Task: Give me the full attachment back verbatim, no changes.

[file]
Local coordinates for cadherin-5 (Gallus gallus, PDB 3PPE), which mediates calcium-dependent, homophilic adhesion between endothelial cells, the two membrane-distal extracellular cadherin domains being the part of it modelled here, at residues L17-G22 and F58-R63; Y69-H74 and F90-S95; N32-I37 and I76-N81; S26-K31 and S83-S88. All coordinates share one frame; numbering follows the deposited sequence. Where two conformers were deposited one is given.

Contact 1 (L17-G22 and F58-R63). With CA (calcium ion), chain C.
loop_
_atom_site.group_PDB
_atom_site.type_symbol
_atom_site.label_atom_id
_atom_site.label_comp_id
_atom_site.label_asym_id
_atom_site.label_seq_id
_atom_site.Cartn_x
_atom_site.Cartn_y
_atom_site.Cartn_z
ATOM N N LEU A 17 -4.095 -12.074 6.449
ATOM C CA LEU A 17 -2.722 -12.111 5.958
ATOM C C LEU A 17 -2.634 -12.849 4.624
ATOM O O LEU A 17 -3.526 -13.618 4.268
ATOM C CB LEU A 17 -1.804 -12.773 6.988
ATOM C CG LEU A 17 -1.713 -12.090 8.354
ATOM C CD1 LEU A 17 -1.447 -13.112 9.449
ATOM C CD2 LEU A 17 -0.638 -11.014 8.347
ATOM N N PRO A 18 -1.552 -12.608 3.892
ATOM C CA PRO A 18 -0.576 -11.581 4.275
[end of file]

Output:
Local coordinates for cadherin-5 (Gallus gallus, PDB 3PPE), which mediates calcium-dependent, homophilic adhesion between endothelial cells, the two membrane-distal extracellular cadherin domains being the part of it modelled here, at residues L17-G22 and F58-R63; Y69-H74 and F90-S95; N32-I37 and I76-N81; S26-K31 and S83-S88. All coordinates share one frame; numbering follows the deposited sequence. Where two conformers were deposited one is given.

Contact 1 (L17-G22 and F58-R63). With CA (calcium ion), chain C.
loop_
_atom_site.group_PDB
_atom_site.type_symbol
_atom_site.label_atom_id
_atom_site.label_comp_id
_atom_site.label_asym_id
_atom_site.label_seq_id
_atom_site.Cartn_x
_atom_site.Cartn_y
_atom_site.Cartn_z
ATOM N N LEU A 17 -4.095 -12.074 6.449
ATOM C CA LEU A 17 -2.722 -12.111 5.958
ATOM C C LEU A 17 -2.634 -12.849 4.624
ATOM O O LEU A 17 -3.526 -13.618 4.268
ATOM C CB LEU A 17 -1.804 -12.773 6.988
ATOM C CG LEU A 17 -1.713 -12.090 8.354
ATOM C CD1 LEU A 17 -1.447 -13.112 9.449
ATOM C CD2 LEU A 17 -0.638 -11.014 8.347
ATOM N N PRO A 18 -1.552 -12.608 3.892
ATOM C CA PRO A 18 -0.576 -11.581 4.275